Wednesday 24th. Wednesday witnessed the start of a change in the weather as the Scandinavian high pressure declined and the day saw the first rain for over 2 weeks. The rain came via some thundery showers in the evening that didn't affect flying, this having come to an end during the late afternoon after 10 ATs off runway 02, the wind being a light to moderate N/NE'ly. The first flight of the day saw Andy Parish and Susan Lunes, the first of the 4 First Flight pupils of the day, find some weak wave that extended their flight time to 43 minutes in K21 JVZ. The next flight, saw Bruce Grain, again with a First Flight pupil, have 34 minutes in JVZ, but thereafter, no one else exceeded 30 minutes, although Bruce Grain and Tony Kirby in the DG1000 and Andy Parish and another of the day's First Flight pupils in the same glider had 29 minutes each.

Thursday 25th. The change to more unsettled weather resulted in an early flight by Andy Parish and Tony Kirby in K21 to assess the conditions. These proved to be not condusive to further flying, the AT out to the intended release point being followed by a AT back to the site, the wind being a light to moderate flow that varied between N and NE'ly. Flying was then suspended until around 1540 hrs by a spell of light rain in the morning and a thunderstorm in the middle of the afternoon that caused a marked variation in wind speed. After the storm had passed 4 ATs were flown off runway 20 in K21 JVZ, Bruce Grain flying with Konrad Kawlec on three of the flights and Tony Kirby for the remaining one.

Friday 26th. With clear blue skies and a forecast for good soaring conditions before the arrival of an Atlantic front, a number of pilots made the trip to site only to find the blue skies rapidly covered by low cloud pushed along by a initially light to moderate ESE'ly wind. The delay in starting flying was, however, not too long, as cloud base rapidly rose and the cloud broke to provide large areas to tow into. The first two flights of the day saw Bruce Grain and Tony Kirby practice circuits from 1000' tows behind the Eurofox before George Rowden took David Stalk, the first of the two First Flight pupils of the day, for a Mile High flight in the DG500. Wave was encountered that initially meant a maintenance of their release height and later in their 50 minute flight allow a climb from 4,500' asl back to their release altitude of 5,400, asl. Strong and persistent sink on their return to site meant a right hand circuit onto runway 20 rather than the normal left hand one. The cloud cover then started to increase and the wind picked up while veering into the SE to become moderate to fresh with gusts into the mid 20 kts. These conditions provided hill soaring conditions on the southerley ridge, enhanced with some thermal activity and these soaring opportunities were exploited by a number of pilots. Paul Whitehead and the second of the day's Mile High pupils had 36 minutes in the DG1000 while Bruce Grain and Jerry Henderson Newton had 55 minutes in K21 JVZ. Paul Whitehead and visitor John Butler from Keevil had the longest flight of the day, 1:02, during which they sampled some strong thermals and flew the southern ridge east to Oswaldkirk, maintaining 1,000' QFE in what Paul described as the best soaring on the southern ridge he had experienced. Flying came to a halt around 1410 hrs after Tony Kirby and visitor Sam Sulter from Pocklington both flew with Bruce Grain in JVZ, Tony again practicing his circuits and Sam experiencing hill soaring in his flight of 30 minutes off a 1000' tow. The packing of the hangars and garaging of the ground equipment was then successfully accomplished before the forecast rain arrived around 1515 hrs.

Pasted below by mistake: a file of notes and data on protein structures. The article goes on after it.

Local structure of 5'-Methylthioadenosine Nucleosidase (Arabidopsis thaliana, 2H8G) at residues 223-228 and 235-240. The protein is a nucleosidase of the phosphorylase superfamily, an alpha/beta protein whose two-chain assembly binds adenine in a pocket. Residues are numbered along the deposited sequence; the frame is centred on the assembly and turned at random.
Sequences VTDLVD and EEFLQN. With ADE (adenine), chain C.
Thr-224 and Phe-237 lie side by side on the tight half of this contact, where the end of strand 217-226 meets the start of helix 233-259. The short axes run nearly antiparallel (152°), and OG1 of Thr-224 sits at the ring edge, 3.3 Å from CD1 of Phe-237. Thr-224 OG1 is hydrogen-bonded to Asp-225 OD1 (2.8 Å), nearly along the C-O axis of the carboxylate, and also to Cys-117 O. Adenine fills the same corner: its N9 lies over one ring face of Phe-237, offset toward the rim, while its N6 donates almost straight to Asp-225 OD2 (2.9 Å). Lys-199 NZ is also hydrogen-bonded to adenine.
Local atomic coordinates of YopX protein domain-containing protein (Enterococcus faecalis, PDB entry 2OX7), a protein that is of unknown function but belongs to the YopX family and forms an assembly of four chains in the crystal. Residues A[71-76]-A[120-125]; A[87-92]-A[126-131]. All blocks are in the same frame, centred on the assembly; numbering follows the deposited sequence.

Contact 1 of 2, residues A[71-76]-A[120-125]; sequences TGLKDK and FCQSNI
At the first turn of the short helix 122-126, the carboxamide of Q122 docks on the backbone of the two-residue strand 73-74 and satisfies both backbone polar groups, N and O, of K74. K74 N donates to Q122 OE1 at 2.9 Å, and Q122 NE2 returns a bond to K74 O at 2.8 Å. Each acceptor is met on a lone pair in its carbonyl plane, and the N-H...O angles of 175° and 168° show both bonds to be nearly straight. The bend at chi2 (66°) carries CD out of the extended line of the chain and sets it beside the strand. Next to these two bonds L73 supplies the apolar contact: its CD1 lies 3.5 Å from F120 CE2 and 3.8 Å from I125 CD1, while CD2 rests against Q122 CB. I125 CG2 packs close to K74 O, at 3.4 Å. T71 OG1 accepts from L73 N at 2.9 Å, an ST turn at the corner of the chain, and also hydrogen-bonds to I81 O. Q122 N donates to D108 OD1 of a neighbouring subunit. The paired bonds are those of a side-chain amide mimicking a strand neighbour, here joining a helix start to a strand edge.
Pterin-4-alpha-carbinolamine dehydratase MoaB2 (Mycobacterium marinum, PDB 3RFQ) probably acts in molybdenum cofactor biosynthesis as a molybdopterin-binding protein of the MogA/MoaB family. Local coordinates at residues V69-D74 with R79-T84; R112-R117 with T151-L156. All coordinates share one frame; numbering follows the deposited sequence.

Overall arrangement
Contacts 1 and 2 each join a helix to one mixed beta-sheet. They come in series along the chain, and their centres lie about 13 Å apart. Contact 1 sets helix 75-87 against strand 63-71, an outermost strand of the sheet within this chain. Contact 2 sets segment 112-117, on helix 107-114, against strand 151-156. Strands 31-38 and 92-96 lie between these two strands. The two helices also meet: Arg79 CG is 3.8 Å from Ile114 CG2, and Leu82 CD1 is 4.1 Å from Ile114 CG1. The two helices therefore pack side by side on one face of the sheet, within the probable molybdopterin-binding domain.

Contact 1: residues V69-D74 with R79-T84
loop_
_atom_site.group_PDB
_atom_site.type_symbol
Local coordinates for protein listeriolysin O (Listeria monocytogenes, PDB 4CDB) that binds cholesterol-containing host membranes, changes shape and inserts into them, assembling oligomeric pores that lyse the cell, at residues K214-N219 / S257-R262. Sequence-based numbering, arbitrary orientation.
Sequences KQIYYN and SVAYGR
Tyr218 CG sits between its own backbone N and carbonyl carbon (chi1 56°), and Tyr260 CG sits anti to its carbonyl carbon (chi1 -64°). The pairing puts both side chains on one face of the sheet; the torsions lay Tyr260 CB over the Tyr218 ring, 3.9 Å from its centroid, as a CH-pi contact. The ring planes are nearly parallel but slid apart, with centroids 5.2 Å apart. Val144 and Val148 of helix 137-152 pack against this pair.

This blog describes a snippet of life at the Yorkshire Gliding Club. Why not take a flight and try it yourself, or we can teach you to fly as a full club member.